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Mexico's president reveals plan to save butterflies
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16:48, November 26, 2007

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Mexico President Felipe Calderon on Sunday announced a 4.6 million U.S. dollar plan to curb logging and protect millions of monarch butterflies that migrate the country's central mountains each winter, blanketing trees and bushes and luring visitors from around the world.

The plan will be used to purchase additional equipment and advertising for the existing Monarch Butterfly Biosphere Reserve, covering a 124,000-acre swathe of trees and mountains that for thousands of years has served as the winter nesting ground to millions of orange- and black-winged monarch butterflies.

Calderon said it would help boost tourism and support the economy in an impoverished area where illegal logging is out of control.

"It is possible to take care of the environment and at the same time promote development," the president said.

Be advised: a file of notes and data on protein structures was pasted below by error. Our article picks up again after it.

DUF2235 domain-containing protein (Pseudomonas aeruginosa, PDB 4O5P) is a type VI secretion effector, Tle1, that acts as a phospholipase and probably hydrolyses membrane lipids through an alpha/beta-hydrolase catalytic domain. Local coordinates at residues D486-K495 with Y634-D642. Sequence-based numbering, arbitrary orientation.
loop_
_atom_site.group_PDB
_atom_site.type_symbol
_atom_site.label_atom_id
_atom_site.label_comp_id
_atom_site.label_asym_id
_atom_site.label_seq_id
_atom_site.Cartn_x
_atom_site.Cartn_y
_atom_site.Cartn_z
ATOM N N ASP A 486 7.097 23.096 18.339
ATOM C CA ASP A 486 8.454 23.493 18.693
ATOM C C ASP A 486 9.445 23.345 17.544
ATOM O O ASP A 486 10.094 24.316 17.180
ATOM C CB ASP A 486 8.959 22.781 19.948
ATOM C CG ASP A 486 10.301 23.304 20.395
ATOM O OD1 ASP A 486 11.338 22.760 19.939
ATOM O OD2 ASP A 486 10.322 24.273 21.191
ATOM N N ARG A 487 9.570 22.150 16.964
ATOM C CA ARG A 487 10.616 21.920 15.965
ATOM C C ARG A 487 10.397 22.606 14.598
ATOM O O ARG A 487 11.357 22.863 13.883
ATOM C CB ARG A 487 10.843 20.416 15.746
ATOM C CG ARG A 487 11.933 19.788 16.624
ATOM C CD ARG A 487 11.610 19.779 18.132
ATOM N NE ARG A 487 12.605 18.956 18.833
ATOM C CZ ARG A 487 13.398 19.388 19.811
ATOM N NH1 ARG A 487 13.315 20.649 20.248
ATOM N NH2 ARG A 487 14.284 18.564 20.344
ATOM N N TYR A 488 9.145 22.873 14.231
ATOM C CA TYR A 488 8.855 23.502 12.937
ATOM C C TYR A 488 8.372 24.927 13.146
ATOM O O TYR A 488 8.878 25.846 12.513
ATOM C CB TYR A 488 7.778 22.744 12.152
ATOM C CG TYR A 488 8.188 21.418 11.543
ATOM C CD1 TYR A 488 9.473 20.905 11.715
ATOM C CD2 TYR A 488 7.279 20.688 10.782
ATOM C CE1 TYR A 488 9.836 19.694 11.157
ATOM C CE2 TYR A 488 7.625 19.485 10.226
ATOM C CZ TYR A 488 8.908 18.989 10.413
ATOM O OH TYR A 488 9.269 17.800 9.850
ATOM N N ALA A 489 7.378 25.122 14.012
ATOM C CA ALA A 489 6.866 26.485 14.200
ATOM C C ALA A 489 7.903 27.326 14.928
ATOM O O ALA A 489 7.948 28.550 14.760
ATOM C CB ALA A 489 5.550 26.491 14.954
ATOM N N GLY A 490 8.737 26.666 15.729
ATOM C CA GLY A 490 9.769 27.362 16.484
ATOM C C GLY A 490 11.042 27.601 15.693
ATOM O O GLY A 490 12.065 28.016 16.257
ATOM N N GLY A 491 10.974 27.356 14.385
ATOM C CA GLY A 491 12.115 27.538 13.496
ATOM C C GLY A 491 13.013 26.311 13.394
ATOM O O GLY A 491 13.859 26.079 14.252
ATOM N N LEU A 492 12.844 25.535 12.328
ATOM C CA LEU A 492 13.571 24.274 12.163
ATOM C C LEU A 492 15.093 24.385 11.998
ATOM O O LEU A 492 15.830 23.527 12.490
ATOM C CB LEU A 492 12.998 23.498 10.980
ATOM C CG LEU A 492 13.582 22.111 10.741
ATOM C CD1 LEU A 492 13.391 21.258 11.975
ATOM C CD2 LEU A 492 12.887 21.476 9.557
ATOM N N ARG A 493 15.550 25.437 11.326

The new initiative is part of ongoing efforts to protect the butterflies, which are a huge tourist attraction and the pride of Mexico. In some areas, officials can even be found standing guard along highways and slowing cars that might accidentally hit a butterfly flying across the road.

While the monarch butterfly does not appear on any endangered species lists, experts say illegal logging in Mexico threatens its existence in North America because it removes the foliage that protects the delicate insects from the cold and rain.

Each September, the butterflies begin their 3,400-mile journey from the forests of eastern Canada and parts of the United States to the central Mexican mountains. The voyage is considered an aesthetic and scientific wonder.

The butterflies return to the U.S. and Canada in late March, where they breed and cycle through up to five generations before heading back south. Scientists say they are genetically programmed to return to Mexico, where they settle into the same mountains their ancestors inhabited the year before.


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